6. The practitioner will always leave the room and allow a reasonable amount of time to allow the client to undress down to their underwear before the start of a treatment, and also to re-dress at the end of the session. They will always knock before re-entering the room.  The practitioner will not remove client’s clothing for them, including bra or underpants.  Any towel adjustments will be explained and done with agreement only.

 

 

 

By following these guides both client and practitioner are protecting during the one to one session and allows a safe and comfortable treatment.

I would say that if you have any questions about your treatment or what it involves then please ask your practitioner.  Get as much information as you can before the session starts and during your initial consultation.  Ask exactly what the treatment involves and what they plan to do.  They should explain to you which areas of the body will be treated and if they plan to work near any sensitive areas.  If you feel uncomfortable or are in any discomfort then tell your practitioner straight away and stop the treatment all together if necessary.  This should all help to keep therapeutic massages professional and out of the media for the wrong reasons.

 

At Calm and Clear Complementary Therapies, we are proud to have the very best training, be fully insured and members of a number of the top governing associations. These include Association of Reflexologists, Complementary and Natural Healthcare Council (CNHC), Federation of Holistic Therapists (FHT) and Complementary Therapists Association (CThA).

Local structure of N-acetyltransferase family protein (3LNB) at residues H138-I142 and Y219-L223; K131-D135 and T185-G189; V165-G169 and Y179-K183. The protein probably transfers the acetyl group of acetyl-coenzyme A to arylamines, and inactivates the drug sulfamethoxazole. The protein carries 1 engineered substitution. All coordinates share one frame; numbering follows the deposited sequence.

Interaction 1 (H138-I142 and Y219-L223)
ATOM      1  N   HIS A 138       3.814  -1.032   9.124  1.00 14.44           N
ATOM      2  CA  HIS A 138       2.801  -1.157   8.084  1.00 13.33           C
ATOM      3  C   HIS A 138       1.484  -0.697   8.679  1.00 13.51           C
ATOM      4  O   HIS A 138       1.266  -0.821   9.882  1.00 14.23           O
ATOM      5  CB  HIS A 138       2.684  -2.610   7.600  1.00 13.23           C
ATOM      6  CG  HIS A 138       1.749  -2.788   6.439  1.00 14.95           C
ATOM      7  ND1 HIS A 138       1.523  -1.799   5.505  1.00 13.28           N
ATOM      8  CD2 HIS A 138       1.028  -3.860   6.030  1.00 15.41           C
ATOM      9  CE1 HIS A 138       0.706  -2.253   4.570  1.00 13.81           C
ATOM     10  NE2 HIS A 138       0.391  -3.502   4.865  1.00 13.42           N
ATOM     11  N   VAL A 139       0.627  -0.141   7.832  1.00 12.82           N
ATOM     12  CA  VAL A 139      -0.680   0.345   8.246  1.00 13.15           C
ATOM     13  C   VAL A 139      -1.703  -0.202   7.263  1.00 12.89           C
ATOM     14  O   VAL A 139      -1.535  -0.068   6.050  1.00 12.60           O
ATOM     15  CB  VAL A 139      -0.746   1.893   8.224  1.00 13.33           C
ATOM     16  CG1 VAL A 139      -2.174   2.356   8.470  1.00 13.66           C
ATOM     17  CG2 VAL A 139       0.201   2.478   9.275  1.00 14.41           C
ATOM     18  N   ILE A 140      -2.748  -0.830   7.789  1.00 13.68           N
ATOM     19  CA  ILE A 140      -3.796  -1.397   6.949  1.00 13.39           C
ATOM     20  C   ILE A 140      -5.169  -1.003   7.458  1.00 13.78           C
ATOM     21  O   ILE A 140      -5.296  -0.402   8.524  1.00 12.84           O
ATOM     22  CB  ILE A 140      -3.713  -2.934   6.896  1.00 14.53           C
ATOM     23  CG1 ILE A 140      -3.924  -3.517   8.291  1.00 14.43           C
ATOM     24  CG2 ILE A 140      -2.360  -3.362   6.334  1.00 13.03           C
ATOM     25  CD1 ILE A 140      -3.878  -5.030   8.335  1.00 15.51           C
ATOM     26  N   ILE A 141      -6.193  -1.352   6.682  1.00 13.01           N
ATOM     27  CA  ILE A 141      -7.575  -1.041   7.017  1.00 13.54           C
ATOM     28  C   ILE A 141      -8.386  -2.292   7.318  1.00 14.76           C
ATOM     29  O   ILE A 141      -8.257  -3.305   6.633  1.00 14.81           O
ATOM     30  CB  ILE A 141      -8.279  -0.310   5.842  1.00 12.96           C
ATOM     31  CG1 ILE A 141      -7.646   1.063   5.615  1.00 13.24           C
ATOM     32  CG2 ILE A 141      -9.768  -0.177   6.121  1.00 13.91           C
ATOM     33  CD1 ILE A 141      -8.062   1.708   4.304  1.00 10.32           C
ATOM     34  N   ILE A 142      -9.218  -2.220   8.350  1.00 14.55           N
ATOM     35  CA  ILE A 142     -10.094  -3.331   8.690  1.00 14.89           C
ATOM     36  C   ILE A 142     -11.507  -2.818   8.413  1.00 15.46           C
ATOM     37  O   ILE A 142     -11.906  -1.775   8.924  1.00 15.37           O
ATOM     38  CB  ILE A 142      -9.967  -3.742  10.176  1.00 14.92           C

Daniel Pytlarz’s clinic is a few doors down from one of my previous clinics (I worked at the wonderful Violet Hill Studios in St John’s Wood), although some do get confused by the 2 separate clinics due to the similarity in the names.  They are however 2 individual clinics.

2 Comments

  1. A S on September 19, 2012 at 2:40 pm

    I had a massage with him and he sexually assaulted me. My charge was one of the most severe that he faced at trial. It is a travesty of justice that he was acquitted, but mark my words he will do it again.

  2. Corporate massage on July 12, 2013 at 3:50 pm

    There are many kinds of massages and therapies and you could go no wrong with any of it. You can ask your masseuse about which one is the most appropriate massage for you, it could be deep tissue to get rid of muscle pains or a simple Swedish massage to get you to relax and relieve stress.